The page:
Speaking of getting up: I again had a nice good night´s sleep. Though a Pogo 40 might not spray the charme of a luxurious Hallberg-Rassy and wouldn´t look very cozy to most of the people by lacking wooden panels or nice veneers, it still offers plenty of space and in the end that´s what counts most in my eyes. Having had the pleasure to occupy the aft cabin with Oliver I must say I felt a lot of room, headroom as well, plenty of space for me to find a nice sleeping position and it all was just perfect.
After breakfast Michael got the latest weather forecasts and wind conditions and calculated our route, planned all course corrections by waypoints in advance and calculated the ETA, setting our time to cast off to 2 p.m.. So that meant plenty of time for the crew to have a walk over Helgoland, stroll around or just enjoy the nice weather as we had the first real warm and sunny days of 2016. Peter went to a trip to the neighboring island of Düne where a colony of seals lives and brough back pretty impressive pictures, the rest of us took a 3 hours walk around the island itself.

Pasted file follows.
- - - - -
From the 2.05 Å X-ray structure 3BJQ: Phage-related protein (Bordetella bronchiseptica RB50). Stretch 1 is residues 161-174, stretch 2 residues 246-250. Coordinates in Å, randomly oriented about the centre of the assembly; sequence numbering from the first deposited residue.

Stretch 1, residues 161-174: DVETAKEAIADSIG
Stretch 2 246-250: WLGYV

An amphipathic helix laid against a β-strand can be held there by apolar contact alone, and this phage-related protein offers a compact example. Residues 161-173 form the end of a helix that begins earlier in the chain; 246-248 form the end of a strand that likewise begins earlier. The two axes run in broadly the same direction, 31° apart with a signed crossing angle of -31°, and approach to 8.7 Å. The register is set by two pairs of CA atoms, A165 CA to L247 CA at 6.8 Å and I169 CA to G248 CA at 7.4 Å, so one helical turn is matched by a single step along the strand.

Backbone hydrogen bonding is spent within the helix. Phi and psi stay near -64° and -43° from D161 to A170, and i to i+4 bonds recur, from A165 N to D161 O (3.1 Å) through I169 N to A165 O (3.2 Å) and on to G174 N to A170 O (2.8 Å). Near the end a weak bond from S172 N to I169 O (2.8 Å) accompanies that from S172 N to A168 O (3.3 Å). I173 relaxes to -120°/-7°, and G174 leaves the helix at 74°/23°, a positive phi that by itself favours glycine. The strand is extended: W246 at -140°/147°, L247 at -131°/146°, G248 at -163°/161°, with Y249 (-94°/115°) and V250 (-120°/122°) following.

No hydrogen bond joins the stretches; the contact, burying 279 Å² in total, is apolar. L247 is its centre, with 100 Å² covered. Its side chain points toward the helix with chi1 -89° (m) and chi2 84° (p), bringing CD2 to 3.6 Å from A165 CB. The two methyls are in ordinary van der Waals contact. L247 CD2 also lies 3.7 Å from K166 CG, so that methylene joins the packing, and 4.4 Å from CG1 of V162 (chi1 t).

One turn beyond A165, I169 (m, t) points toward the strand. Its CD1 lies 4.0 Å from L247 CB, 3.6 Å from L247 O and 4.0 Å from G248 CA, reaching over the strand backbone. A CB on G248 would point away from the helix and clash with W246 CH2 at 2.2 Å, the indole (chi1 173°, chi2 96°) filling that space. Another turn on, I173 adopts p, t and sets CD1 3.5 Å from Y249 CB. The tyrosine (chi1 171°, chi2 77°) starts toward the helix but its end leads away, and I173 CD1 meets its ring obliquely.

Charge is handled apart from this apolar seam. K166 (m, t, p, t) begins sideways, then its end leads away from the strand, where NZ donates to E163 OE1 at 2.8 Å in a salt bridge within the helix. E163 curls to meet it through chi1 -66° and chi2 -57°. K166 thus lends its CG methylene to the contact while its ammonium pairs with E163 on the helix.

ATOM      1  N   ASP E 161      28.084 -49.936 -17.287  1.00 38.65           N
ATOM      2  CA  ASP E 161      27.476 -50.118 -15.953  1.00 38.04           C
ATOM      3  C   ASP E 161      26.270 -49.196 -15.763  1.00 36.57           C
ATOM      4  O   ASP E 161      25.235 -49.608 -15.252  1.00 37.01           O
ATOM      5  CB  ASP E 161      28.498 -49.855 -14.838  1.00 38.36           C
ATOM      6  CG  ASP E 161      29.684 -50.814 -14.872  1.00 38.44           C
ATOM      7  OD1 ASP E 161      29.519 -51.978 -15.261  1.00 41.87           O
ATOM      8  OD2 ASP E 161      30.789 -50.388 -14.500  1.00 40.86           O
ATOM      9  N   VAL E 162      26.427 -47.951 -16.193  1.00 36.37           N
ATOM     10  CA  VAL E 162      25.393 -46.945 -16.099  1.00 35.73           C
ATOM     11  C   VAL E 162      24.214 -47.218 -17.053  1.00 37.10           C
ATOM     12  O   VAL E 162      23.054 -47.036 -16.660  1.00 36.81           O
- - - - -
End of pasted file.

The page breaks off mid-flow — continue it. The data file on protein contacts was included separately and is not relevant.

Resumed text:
Returning to the boat it all went too fast: Casting off, steaming towards the entrance to the harbour and switching off the engines: “Two men to the halyards ready to hoist main sail!”, said Michael and again I volunteered to have the stressful backbreaking work done. I love working on ships!
Steaming alongside Pogo 2 we couldn´t imagine what this day will bring: A near calm, a slight breeze and slow win against our adversary, slight sailing with a Gennaker under increasing wind speeds. The wonder of Michael´s speed curves and in the finally a race into Elbe estuary with some 14 knots ending in a speedy, bumpy ride with high concentration and huge efforts to control the big sail – and finally an outcry as Pogo 2 – under such pressure to reduce distance – did a miscalculation and having a broach with all sails killing … what a perfect day of sailing again!
Of all this I couldn´t know when I got up this morning and took a walk in the sun, breathing the salty fresh air of Helgoland and the North Sea and taking a look onto the wide stern of our impressive sailing machine, the marvelous Pogo 40. But this far I knew: Sailing this boat is something so pristine and exciting that I can barely hold myself from asking my fellow crew mates this one question: Anyone in for another trip on this thing?
Not one declined.